When the regular season ended on Sept. 4, not only did the 2005 L-Tigers also have the highest winning percentage in franchise history (.639), but the best record of any of the 150 teams playing any level of full-season professional baseball in North America. In addition, they had the best record in pro ball within their own division (60-27), as well as on the road (46-23).

Good luck next year guys. The log jam of players starts at AA.
Rita now Category 4 hurricane - Yahoo! News
Fill up your tank yet?

MIAMI (Reuters) - After lashing the Florida Keys, Hurricane Rita was upgraded on Wednesday into a more powerful Category 4 storm as it headed across the Gulf of Mexico on a course that could take it to Texas and dump more rain on Katrina-battered Louisiana.

Rita's winds increased to 135 mph (193-kph) winds as it headed into the Gulf. The storm hit the Florida Keys but did not get close enough to reach the vulnerable chain of islands with its most destructive forces.

The upgrade put Rita in the same strength classification as Hurricane Katrina, which devastated parts of Louisiana, Mississippi and Alabama last month.

Rita's most likely future track would take it to Texas by the end of the week, raising fears the sprawling storm could bring heavy rains to flooded New Orleans and threaten the recovery of oil production facilities in the Gulf of Mexico.

I'll put up a link to a new picture as soon as they do. No one has yelled at me yet.
Frist Sold Hospital Shares Before Drop - Yahoo! News
Tell me again these guys aren't crooked.

WASHINGTON - Senate Majority Leader Bill Frist, a potential presidential candidate in 2008, sold all his stock in his family's hospital corporation about two weeks before it issued a disappointing earnings report and the price fell nearly 15 percent.

Frist held an undisclosed amount of stock in Hospital Corporation of America, based in Nashville, Tenn., the nation's largest for-profit hospital chain. On June 13, he instructed the trustee managing the assets to sell his HCA shares and those of his wife and children, said Amy Call, a spokeswoman for Frist.

Frist's shares were sold by July 1 and those of his wife and children by July 8, Call said. The trustee decided when to sell the shares, and the Tennessee Republican had no control over the exact time they were sold, she said.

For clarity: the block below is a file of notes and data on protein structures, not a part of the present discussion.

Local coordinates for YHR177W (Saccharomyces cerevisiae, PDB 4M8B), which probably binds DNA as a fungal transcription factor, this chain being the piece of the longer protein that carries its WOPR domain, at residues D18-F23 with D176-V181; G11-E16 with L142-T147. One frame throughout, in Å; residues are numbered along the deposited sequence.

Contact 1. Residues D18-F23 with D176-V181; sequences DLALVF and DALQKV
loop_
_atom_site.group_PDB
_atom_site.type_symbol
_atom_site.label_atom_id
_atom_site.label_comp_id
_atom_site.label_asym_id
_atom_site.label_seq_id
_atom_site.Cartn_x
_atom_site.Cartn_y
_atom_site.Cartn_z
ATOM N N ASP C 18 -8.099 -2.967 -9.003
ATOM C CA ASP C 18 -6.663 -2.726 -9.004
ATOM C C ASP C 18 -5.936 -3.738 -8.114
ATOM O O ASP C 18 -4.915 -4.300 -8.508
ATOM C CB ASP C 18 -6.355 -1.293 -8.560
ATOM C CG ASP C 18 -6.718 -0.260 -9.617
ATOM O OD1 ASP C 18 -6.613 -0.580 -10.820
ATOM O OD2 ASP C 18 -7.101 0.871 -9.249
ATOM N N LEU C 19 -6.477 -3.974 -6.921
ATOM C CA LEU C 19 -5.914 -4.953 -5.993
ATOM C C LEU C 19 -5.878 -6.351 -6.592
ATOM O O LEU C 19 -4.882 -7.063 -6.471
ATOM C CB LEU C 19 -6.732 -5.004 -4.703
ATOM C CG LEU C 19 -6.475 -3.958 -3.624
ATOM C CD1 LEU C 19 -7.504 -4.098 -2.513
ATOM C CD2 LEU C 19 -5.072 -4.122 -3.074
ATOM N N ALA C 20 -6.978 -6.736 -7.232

HCA shares peaked at midyear, climbing to $58.22 a share on June 22. After slipping slightly for two weeks, the price fell to $49.90 on July 13 after the company announced its quarterly earnings would not meet analysts' expectations. On Tuesday, the shares closed at $48.76.

The value of Frist's stock at the time of the sale was not disclosed. Earlier this year, he reported holding blind trusts valued at $7 million to $35 million.

Blind trusts are used to avoid conflicts of interest. Assets are turned over to a trustee who manages them without divulging any purchases or sales and reports only the total value and income earned to the owner.

To keep the trust blind, Frist was not allowed to know how much HCA stock he owned, Call said, but he was allowed to ask for all of it to be sold.

Reid seeks 'mainstream' nominee for US court - Yahoo! News
The next one will be the big fight...and I don't expect anything resembling "mainstream" coming from Bush. Batten down the hatches.

WASHINGTON (Reuters) - U.S. Senate Democratic leader Harry Reid said he will ask President George W. Bush on Wednesday that his second nominee to the U.S. Supreme Court be "mainstream, not extreme."

With the court's balance of power likely at stake, Reid said he will make his case at a White House breakfast meeting with Bush and fellow Senate leaders.

The president's first Supreme Court nominee, John Roberts, appears headed toward Senate confirmation next week as the nation's 17th chief justice. Attention now is beginning to focus on who Bush may offer as his second nominee. That person would likely face a tougher fight.